It’s a film of firsts. It was Jerome Kern and Ira Gershwin’s first pairing for a film production, writing the future standard “Long Ago and Far Away”. And then there is Kelly and Donen being granted creative control of their routines, a canny move by producer Arthur Schwartz. You can see the duo bursting with inventiveness, eager to break out of the stodgy confines of the story. The most famous is the “Alter Ego” dance routine, in which Kelly confronts his conscience over Hayworth stepping out with another man, dancing a duet with his super-imposed image on the dark studio streets of New York, the rage-filled inverse to the title Singin’ in the Rain softshoe. He chases himself across the street, each mirror-image seeming to pull the string on the other, until the “real” Kelly destroys the superimposed one by smashing his image with a garbage can. Cover Girl doesn’t dare play out the self-destructive impulses this sequence implies.

Singin’ In the Rain is such a contradictory pleasure, a film that parodies the artificiality of film construction, but in turn uses that construction to create one of the most giddily entertaining movies of the period. This is encapsulated in the “You Were Meant for Me” ballad, sung in an abandoned sound stage. We see Kelly arrange the set, flicking on the fill lights and industrial-strength fan, and watch Debbie Reynolds ascend a ladder and arch her back to appropriately catch the artificial wind and rays. But by the end of the sequence, as Jane Feuer wrote in her seminal The Hollywood Musical, “the camera arcs around and comes in for a tighter shot of the couple…reframing to exclude the previously exposed equipment. We regress from an expose of romantic duets to an example of a romantic duet.” I would quibble with her use of “regress”, but there is definitely some sleight-of-hand here, except we have already been shown how the trick works.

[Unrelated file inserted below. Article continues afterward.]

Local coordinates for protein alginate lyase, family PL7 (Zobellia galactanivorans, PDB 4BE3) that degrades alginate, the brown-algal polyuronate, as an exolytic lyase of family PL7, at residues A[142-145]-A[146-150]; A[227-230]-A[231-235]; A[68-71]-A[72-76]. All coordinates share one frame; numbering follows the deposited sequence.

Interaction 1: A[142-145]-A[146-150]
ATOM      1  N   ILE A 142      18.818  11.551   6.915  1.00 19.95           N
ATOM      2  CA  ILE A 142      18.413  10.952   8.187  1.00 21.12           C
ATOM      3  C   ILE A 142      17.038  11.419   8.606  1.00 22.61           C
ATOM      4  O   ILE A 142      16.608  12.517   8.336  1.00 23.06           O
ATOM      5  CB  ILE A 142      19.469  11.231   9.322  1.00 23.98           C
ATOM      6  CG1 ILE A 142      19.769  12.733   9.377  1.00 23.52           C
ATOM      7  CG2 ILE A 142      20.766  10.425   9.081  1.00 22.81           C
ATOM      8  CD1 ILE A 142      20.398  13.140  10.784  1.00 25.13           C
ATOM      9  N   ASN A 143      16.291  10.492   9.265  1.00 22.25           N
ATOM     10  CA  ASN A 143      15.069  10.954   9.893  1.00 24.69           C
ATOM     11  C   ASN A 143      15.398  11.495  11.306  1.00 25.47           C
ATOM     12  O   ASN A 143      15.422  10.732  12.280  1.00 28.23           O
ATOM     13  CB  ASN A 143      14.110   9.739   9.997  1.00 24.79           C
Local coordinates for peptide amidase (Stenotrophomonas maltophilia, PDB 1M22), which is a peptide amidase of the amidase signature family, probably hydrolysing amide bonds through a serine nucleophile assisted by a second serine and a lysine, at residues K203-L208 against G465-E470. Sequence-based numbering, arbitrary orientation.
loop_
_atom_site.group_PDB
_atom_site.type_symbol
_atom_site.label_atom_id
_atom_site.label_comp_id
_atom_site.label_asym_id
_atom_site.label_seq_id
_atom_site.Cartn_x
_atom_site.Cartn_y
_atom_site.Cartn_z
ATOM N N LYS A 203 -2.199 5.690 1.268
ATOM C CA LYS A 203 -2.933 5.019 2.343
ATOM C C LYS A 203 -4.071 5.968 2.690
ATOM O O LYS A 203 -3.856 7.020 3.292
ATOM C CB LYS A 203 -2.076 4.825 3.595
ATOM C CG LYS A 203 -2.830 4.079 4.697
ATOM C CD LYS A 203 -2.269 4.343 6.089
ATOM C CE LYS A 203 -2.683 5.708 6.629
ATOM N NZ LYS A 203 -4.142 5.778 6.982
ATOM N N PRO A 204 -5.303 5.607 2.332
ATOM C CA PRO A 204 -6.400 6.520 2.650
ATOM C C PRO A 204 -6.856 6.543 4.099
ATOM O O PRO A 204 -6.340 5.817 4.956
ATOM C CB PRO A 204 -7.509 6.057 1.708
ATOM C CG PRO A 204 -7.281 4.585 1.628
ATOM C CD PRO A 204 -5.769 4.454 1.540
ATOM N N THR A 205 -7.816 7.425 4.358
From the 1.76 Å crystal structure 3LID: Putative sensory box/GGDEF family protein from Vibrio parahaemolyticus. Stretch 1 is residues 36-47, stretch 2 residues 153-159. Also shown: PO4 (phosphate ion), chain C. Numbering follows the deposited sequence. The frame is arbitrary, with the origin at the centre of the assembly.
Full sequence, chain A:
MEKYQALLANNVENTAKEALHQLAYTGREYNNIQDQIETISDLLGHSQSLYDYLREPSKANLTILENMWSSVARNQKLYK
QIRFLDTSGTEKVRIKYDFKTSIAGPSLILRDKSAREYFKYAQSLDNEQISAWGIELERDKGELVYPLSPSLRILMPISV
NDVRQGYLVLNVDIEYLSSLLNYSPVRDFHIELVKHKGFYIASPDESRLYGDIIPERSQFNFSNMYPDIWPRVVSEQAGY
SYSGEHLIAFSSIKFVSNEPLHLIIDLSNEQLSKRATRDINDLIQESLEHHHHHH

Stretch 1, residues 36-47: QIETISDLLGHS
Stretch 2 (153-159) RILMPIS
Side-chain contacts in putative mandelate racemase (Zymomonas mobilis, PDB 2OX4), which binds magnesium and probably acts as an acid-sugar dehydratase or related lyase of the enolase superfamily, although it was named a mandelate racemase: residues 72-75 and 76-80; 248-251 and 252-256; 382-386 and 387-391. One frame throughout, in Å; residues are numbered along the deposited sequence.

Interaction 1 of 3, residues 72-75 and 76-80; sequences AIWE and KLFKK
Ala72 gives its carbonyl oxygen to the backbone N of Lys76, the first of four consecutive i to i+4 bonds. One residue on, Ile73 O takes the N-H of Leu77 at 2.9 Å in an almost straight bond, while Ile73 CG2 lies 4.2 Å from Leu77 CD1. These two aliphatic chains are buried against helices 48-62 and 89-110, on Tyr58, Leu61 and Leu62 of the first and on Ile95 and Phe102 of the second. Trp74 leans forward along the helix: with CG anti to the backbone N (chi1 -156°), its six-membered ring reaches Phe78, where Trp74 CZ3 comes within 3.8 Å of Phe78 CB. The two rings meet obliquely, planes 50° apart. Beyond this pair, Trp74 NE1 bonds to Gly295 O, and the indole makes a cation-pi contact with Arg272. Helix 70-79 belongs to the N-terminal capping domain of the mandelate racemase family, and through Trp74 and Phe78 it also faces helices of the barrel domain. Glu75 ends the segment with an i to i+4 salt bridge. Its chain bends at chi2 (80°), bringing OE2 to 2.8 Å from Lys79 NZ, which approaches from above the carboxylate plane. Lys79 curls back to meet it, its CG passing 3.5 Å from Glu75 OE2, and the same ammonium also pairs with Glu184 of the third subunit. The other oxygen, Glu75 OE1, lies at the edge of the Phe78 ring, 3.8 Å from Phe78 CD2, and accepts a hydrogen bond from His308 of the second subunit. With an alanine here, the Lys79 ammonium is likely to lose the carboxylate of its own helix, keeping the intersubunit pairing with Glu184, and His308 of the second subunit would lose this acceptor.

This trick also appears in my favorite number in the film, and one of the two original songs (along with “Make ‘Em Laugh”, “Moses Supposes”.The pleasure of the sequence comes out of the seeming sponteneity of their actions, from twirling a tie to using curtains as veils. But of course this sequence was meticulously planned out. It’s hard to make something look this easy. Violently anarchic, this elocution lesson ends up, as in the “Alter Ego” number, with up-ended trash cans and a feeling of ecstatic release. This is pitched in a comic rather than dramatic mode, with Kelly and Donald O’Connor parodying the nasal stuffiness of the teacher by inventing a nonsense rhyme and tap-dancing the room into submission.This introduces another favored Hollywood trope, that of upsetting the apple cart of “high art” with the more spontaneous, communal pleasures of the low arts; in Singin’ in the Rain, it’s vaudeville. This theme is brought to its apex in Vincente Minnelli’s The Band Wagon, but it’s present here too, most famously in the opening montage, in which Kelly’s gaseous voice-over about “Dignity, always dignity”, is replaced with the reality of his hoofing it as a vaudevillian and stunt man.

“Alter Ego” allowed Kelly to cut loose without the less schooled dancer Hayworth, and the same is true here, with Kelly paired with the astoundingly athletic O’Connor, and they end up stamping an office table, tapping on a pair of wooden chairs before trashing the room. When Kelly is paired with a classically trained dancer in Cyd Charisse for the “Broadway Melody” routine, it can only be done in a fantasy sequence, so the down-to-earth quality of Kelly’s character is not upset by the delicacy of his sublime work with Charisse. Her impossibly sharp angles and Kelly’s rounded movements melt into an inflammatory erotic reverie, punctuated by those delirium inducing ascending crane shots. It is another privileged moment when Kelly loses his grip, and it is moments like these that make up  It’s Always Fair Weather, in which army buddies reunite and realize their past friendship may have been a sham.  Kelly threatens to finally fall apart completely, but instead he simply loses his audience, and that film signaled the end of the classical Hollywood musical.